In remote communities across Canada, there is a critical digital infrastructure deficit, with satellite-served communities being the most disadvantaged. Where most consumers in the south enjoy reliable, robust and affordable Internet connectivity, many remote communities are underserved and live with the impacts of a serious digital divide:
- Residents and businesses are isolated and struggling to be part of the digital economy.
- Essential government services such as education, health, justice, environment and public security are severely constrained.
- Key industries cannot advance without proper communications infrastructure.
- Economic and social development is impeded by high-cost capacity shortfalls and lack of competitive choice.
Until recently, Government broadband programs and contracts for communications services have been short-term and uncoordinated. The Qimirluk solution is a holistic approach that calls for substantial long-term investments by Government and the private sector to greatly enhance backbone capacity and to establish shared gateway facilities in the communities. This will significantly improve service and reduce costs for consumers, business and government.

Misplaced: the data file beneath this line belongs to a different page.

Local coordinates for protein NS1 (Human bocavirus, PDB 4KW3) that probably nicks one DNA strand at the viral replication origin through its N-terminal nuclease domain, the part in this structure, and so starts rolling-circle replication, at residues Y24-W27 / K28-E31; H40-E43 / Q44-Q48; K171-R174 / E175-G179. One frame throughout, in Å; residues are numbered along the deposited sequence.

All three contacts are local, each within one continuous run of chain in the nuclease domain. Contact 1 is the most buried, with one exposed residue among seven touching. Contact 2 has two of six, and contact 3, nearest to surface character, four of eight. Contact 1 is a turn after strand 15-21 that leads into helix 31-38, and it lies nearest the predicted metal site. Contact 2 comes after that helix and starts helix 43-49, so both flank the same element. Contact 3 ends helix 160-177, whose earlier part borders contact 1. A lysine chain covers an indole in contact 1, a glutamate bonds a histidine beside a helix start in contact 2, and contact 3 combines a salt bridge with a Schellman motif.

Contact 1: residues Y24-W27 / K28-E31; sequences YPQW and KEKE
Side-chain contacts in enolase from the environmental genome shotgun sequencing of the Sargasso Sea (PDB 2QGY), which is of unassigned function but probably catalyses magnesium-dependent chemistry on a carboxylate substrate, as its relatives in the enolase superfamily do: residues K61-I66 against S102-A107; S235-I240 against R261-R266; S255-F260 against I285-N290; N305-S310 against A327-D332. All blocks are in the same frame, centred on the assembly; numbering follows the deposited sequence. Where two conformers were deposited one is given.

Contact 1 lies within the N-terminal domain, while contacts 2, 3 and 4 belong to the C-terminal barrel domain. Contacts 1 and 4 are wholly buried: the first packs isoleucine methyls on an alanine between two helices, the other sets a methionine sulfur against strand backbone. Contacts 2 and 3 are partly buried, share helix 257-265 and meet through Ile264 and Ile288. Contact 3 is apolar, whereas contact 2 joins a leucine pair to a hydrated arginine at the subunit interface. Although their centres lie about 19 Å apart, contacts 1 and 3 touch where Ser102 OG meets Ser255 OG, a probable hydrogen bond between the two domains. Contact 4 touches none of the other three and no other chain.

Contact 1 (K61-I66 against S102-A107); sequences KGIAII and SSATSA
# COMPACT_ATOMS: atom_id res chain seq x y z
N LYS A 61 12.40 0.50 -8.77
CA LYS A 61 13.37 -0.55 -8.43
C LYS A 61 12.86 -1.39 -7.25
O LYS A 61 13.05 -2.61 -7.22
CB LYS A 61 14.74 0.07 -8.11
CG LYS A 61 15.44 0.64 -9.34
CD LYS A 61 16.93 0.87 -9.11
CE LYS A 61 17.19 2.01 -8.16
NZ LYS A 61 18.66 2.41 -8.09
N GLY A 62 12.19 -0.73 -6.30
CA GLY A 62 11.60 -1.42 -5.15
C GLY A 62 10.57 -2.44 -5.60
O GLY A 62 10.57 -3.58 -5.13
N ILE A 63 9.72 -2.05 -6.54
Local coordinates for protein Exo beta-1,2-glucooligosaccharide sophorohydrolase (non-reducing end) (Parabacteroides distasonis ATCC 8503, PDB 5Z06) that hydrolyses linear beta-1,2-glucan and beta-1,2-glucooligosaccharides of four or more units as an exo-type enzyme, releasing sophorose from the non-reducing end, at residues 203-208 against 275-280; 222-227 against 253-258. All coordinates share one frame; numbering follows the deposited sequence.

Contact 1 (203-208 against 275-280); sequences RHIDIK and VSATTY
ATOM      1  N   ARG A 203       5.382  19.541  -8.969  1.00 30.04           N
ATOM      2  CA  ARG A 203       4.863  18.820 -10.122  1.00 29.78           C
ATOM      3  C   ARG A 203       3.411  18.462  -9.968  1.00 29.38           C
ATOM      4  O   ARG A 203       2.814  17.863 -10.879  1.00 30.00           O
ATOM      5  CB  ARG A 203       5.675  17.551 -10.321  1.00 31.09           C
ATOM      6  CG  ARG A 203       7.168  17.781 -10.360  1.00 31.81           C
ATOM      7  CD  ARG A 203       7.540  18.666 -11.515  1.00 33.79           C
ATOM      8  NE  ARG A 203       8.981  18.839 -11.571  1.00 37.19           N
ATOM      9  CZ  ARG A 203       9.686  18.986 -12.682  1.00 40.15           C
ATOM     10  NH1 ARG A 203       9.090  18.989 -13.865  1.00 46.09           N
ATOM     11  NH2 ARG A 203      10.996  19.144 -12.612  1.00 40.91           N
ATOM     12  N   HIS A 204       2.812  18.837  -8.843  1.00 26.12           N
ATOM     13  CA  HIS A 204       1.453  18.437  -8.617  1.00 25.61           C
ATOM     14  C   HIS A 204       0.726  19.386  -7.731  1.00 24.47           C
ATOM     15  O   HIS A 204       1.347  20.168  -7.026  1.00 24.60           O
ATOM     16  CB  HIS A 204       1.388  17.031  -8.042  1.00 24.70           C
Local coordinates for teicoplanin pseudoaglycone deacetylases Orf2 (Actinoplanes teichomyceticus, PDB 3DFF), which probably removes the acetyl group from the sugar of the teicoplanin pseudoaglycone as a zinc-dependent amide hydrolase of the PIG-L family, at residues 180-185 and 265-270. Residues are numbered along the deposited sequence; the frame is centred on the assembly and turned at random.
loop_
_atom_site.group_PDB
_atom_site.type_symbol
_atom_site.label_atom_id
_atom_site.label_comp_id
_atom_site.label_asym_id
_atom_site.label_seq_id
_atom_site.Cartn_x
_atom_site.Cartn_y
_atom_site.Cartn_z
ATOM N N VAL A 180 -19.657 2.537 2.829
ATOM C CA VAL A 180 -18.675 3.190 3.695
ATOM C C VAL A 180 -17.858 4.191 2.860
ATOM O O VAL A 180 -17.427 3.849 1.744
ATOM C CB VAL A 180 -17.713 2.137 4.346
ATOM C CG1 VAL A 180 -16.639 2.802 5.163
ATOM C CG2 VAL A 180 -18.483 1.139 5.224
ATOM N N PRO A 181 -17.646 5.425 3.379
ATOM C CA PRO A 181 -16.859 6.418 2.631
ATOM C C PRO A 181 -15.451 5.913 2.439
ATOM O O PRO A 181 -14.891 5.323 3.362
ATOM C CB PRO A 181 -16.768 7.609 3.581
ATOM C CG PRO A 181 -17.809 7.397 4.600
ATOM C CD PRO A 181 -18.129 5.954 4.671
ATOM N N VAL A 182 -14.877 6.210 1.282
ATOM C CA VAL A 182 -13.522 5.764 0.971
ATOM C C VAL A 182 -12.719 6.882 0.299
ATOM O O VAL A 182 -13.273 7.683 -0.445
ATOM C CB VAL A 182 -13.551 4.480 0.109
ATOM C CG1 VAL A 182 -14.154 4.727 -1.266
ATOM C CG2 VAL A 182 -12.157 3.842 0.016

Where most consumers in the south enjoy reliable, robust and affordable Internet connectivity, many remote communities are underserved and live with the impacts of a serious digital divide.
Canada’s North and Mid-North comprise an area that covers over half the landmass of the entire country. The region includes over 150 communities and 450 aboriginal reserves, 89 of which have been identified by the CRTC as “satellite-dependent” and another 109 as virtually “disconnected”.
However, the North and Mid-North is also a region with significant activity: by government, the resource sector, and transport, military and emergency services. The demand for broadband capacity has been growing steadily year-by-year, but cannot be met with the current infrastructure and resources, further exacerbating the digital divide with the south.